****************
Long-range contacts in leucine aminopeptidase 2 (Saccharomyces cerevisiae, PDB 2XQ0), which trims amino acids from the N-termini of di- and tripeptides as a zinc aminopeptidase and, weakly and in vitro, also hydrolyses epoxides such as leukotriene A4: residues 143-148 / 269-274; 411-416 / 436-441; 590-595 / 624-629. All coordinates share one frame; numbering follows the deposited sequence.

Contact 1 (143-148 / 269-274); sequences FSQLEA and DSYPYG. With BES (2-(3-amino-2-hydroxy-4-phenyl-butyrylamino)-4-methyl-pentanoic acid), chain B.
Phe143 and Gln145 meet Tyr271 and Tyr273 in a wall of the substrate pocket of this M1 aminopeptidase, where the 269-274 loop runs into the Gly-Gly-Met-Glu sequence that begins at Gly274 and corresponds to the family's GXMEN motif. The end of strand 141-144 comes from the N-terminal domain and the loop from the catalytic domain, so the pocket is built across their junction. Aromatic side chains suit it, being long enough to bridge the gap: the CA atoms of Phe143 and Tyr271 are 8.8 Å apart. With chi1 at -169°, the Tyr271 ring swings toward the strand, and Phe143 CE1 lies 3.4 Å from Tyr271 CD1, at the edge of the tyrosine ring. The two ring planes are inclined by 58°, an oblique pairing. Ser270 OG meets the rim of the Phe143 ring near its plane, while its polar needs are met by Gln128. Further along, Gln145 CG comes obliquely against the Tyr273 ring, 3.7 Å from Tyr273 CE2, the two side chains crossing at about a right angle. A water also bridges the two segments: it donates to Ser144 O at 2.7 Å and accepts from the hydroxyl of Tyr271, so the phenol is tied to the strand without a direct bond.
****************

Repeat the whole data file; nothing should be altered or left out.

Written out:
Long-range contacts in leucine aminopeptidase 2 (Saccharomyces cerevisiae, PDB 2XQ0), which trims amino acids from the N-termini of di- and tripeptides as a zinc aminopeptidase and, weakly and in vitro, also hydrolyses epoxides such as leukotriene A4: residues 143-148 / 269-274; 411-416 / 436-441; 590-595 / 624-629. All coordinates share one frame; numbering follows the deposited sequence.

Contact 1 (143-148 / 269-274); sequences FSQLEA and DSYPYG. With BES (2-(3-amino-2-hydroxy-4-phenyl-butyrylamino)-4-methyl-pentanoic acid), chain B.
Phe143 and Gln145 meet Tyr271 and Tyr273 in a wall of the substrate pocket of this M1 aminopeptidase, where the 269-274 loop runs into the Gly-Gly-Met-Glu sequence that begins at Gly274 and corresponds to the family's GXMEN motif. The end of strand 141-144 comes from the N-terminal domain and the loop from the catalytic domain, so the pocket is built across their junction. Aromatic side chains suit it, being long enough to bridge the gap: the CA atoms of Phe143 and Tyr271 are 8.8 Å apart. With chi1 at -169°, the Tyr271 ring swings toward the strand, and Phe143 CE1 lies 3.4 Å from Tyr271 CD1, at the edge of the tyrosine ring. The two ring planes are inclined by 58°, an oblique pairing. Ser270 OG meets the rim of the Phe143 ring near its plane, while its polar needs are met by Gln128. Further along, Gln145 CG comes obliquely against the Tyr273 ring, 3.7 Å from Tyr273 CE2, the two side chains crossing at about a right angle. A water also bridges the two segments: it donates to Ser144 O at 2.7 Å and accepts from the hydroxyl of Tyr271, so the phenol is tied to the strand without a direct bond.